Live From the Stanley Cup Final: NBC Sports Group ‘Supersizes’ Coverage in Nashville
155 techs, eight high-speed cameras, a 4K camera are telling the Predators’ and Penguins’ stories
NBC Sports Group has deployed its largest contingent yet for Stanley Cup coverage: 155 technicians are translating one of the more compelling narratives in recent NHL history into gripping must-see TV at home.
The Nashville Predators’ Cinderella theme contrasts nicely with the Pittsburgh Penguins’ crafty-veteran narrative. “Nashville has only one player who’s ever been in a Stanley Cup final before: [Predators captain Mike] Fisher; it’s still all new to them. And the crowd has become a story,” observes Matt Marvin, coordinating producer, NBC Sports. “We did our promos for Games 2 and 3 with the crowd going crazy, Carrie Underwood singing the national anthem. This is a big part of the Nashville story, for sure.
“Then, the story of Pittsburgh is one of resilience: they’ve overcome injuries and a goalie change,” he continues. “In the first two games, they were back on their heels in the beginning, but they found the gaps. In the first game, they scored three goals in four minutes and change; in the second game, they scored three [goals] in three minutes and change. If you let your guard down, they will turn on you. These are great stories to tell.”
CLICK HERE for SVG’s full on-site photo gallery at the Stanley Cup Final in Nashville.
The Tool Kit
In addition to a large staff, NBCSN is telling those stories with its largest complement of tools ever. This year, a total of eight super-slow-motion cameras have been deployed: five Sony HDC-4300’s and three Grass Valley LDK high-speed robotic cams, up from two last year. NBCSN is providing all but one, which is shared with Canadian rightsholder Rogers TV.
“[Director] Charlie [Dammeyer, director, NBC Sports,] had a vision for that this year,” says Marvin. “And a lot of the best shots are showing up on those.”
NBC has also deployed a Sony HDC-4800 4K camera in an innovative configuration. “Traditionally, we’d have the 4K camera high and wide, but, this year, we wanted to bring the 4K down closer to the rink and shoot the game a little differently, from an angle closer to the ice,” Dammeyer explains. “The camera is in a low slash position, and the operator shoots the game fairly tight. This allows us to maintain the 4K clarity when we zoom in on points of emphasis during replay sequences.” Viewers see these shots as part of NBCee IT, which allows the broadcast team to zoom in on a shot and pan around a frame.
For specialty cameras, NBC is also using TVA’s robotic netcams, as well as robotic “ankle cams,” positioned on the left and right dasher boards.
“We’re putting all the [resources available] into the basket in order to get the best show out there,” says Dammeyer.
(While everyone was taken aback by a Predators fan’s tossing a certain variety of Southern delicacy onto the ice during Game 2 in Pittsburgh last Monday, there will not be a dedicated “catfish cam” in Nashville, says Dammeyer.)
The Nashville games are produced from NEP’s ND6 and ST28 B unit in Nashville; ND5 and ST32 are onsite in Pittsburgh, where the action returns after the Predators’ 5-1 win on Saturday night. The production is fairly conventional: all prerecorded segments are being shot on off days, then transferred to and edited at NBC’s Stamford, CT, facility.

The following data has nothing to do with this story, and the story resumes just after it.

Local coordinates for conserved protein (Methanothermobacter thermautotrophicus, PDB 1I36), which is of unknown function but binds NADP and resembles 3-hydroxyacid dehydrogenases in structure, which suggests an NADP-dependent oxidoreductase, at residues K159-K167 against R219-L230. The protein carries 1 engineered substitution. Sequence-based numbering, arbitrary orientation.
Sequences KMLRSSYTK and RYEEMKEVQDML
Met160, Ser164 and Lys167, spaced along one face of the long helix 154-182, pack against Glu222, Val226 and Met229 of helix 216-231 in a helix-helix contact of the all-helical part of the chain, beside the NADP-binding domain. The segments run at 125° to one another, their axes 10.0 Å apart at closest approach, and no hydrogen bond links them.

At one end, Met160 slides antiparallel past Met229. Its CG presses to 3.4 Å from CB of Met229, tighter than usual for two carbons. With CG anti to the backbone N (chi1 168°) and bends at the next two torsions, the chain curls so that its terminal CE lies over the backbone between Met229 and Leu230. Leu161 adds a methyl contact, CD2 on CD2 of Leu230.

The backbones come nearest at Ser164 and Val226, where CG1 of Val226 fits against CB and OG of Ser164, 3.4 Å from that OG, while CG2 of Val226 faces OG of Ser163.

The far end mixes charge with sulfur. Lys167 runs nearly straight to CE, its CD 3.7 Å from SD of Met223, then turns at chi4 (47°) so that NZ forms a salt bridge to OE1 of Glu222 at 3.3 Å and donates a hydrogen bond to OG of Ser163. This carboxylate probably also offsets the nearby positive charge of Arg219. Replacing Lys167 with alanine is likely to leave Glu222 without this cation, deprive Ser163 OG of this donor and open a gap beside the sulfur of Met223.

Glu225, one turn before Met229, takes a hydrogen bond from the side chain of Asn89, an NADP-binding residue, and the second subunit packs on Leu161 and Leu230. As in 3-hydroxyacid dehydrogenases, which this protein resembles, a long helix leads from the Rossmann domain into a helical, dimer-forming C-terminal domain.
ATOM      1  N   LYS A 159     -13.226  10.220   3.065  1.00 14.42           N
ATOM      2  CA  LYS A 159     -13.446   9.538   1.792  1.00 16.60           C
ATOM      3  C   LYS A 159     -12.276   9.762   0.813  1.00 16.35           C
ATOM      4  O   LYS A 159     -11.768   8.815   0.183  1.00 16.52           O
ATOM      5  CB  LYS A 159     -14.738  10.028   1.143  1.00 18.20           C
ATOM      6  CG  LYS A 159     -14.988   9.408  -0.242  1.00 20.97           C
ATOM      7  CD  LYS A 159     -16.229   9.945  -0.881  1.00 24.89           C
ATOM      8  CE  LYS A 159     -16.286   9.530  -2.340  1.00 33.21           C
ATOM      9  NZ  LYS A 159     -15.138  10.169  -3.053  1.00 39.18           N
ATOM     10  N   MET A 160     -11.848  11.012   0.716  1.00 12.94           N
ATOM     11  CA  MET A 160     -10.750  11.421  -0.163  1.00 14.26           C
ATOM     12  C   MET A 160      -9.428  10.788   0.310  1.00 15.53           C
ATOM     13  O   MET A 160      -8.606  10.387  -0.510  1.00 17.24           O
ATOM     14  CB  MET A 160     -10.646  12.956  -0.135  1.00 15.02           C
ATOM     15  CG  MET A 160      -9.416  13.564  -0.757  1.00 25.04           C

Conventional but “supersized,” according to James Stuart, director, NHL and college hockey remote ops, NBC Sports Group, who notes a total of 33 cameras, including a jib in the outdoor plaza set, two studio build-up cameras for the outdoor studio set, and an RF handheld cam for the indoor studio, plus a blimp for Games 1, 5, and 7. Combined feeds from Rogers, TVA, and NHL total 14.
Some roving RF cameras are being deployed to capture some of the flavor of Nashville. The Bridgestone Arena’s location at the beginning of the city’s raucous five-block strip of honky-tonks, whose open front windows and doors turn lower Broadway into a musical mashup most nights, allows the broadcaster to capture the city’s soundtrack even as it uses the two-story bar at Fifth Avenue and Broadway to look back over the arena’s jam-packed plaza.
“Once the pregame is done. I have access to those cameras, as well as the outdoor RF cameras,” says Dammeyer. “If I can elevate them shooting back at the arena from the bars, that’s a big part of it. That’s what’s unique about Nashville: we don’t have anything like that at any other hockey arena. And that will definitely make its way into the broadcast. There’ll be quite a scene out there, and we’ll want to document it.”
Nashville rolled out its big music guns ahead of Game 3. Alan Jackson, Rodney Atkins, Kip Moore, Brett Young, Granger Smith, and other country-music hitmakers were scheduled to do shows near the Bridgestone’s plaza. Stuart says the arena’s operations team was good about alerting the broadcasters to celebrities in the house; shots of Keith Urban and wife Nicole Kidman dancing in the stands punctuated at least one of the Preds’ goals Saturday night. But the real stars and stories are still on the ice.
“I tell the guys that it’s important that every action has a reaction,” Dammeyer emphasizes. “Every shot of someone raising a glove in celebration is great, but the guy with his face in the glove is also great. We want to capture … the dejection shots. It’s really nothing we’re doing different philosophically from the regular season. You have a basic strategy … and you fill in from here. At the end of the day, a game is going to break out, and how you react to what’s happening on the ice is the essence of sports.”